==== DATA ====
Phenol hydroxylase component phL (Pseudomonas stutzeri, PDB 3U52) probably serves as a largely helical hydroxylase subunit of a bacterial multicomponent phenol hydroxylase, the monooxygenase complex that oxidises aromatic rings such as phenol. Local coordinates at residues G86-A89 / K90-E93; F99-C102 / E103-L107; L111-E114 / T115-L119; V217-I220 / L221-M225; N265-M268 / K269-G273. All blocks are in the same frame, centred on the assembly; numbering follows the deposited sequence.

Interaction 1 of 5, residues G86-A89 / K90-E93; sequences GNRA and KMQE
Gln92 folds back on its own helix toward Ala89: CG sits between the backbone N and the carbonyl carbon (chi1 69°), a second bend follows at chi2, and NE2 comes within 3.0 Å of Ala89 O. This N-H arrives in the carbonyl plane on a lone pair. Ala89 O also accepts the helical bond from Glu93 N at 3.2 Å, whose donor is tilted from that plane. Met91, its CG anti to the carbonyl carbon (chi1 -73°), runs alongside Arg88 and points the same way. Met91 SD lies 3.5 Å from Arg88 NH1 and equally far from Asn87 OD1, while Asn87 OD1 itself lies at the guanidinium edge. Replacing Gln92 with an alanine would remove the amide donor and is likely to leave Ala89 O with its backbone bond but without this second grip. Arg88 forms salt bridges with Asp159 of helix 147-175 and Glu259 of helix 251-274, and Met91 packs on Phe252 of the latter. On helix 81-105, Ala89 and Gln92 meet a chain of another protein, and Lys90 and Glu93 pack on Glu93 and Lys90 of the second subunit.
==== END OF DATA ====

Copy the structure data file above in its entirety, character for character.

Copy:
Phenol hydroxylase component phL (Pseudomonas stutzeri, PDB 3U52) probably serves as a largely helical hydroxylase subunit of a bacterial multicomponent phenol hydroxylase, the monooxygenase complex that oxidises aromatic rings such as phenol. Local coordinates at residues G86-A89 / K90-E93; F99-C102 / E103-L107; L111-E114 / T115-L119; V217-I220 / L221-M225; N265-M268 / K269-G273. All blocks are in the same frame, centred on the assembly; numbering follows the deposited sequence.

Interaction 1 of 5, residues G86-A89 / K90-E93; sequences GNRA and KMQE
Gln92 folds back on its own helix toward Ala89: CG sits between the backbone N and the carbonyl carbon (chi1 69°), a second bend follows at chi2, and NE2 comes within 3.0 Å of Ala89 O. This N-H arrives in the carbonyl plane on a lone pair. Ala89 O also accepts the helical bond from Glu93 N at 3.2 Å, whose donor is tilted from that plane. Met91, its CG anti to the carbonyl carbon (chi1 -73°), runs alongside Arg88 and points the same way. Met91 SD lies 3.5 Å from Arg88 NH1 and equally far from Asn87 OD1, while Asn87 OD1 itself lies at the guanidinium edge. Replacing Gln92 with an alanine would remove the amide donor and is likely to leave Ala89 O with its backbone bond but without this second grip. Arg88 forms salt bridges with Asp159 of helix 147-175 and Glu259 of helix 251-274, and Met91 packs on Phe252 of the latter. On helix 81-105, Ala89 and Gln92 meet a chain of another protein, and Lys90 and Glu93 pack on Glu93 and Lys90 of the second subunit.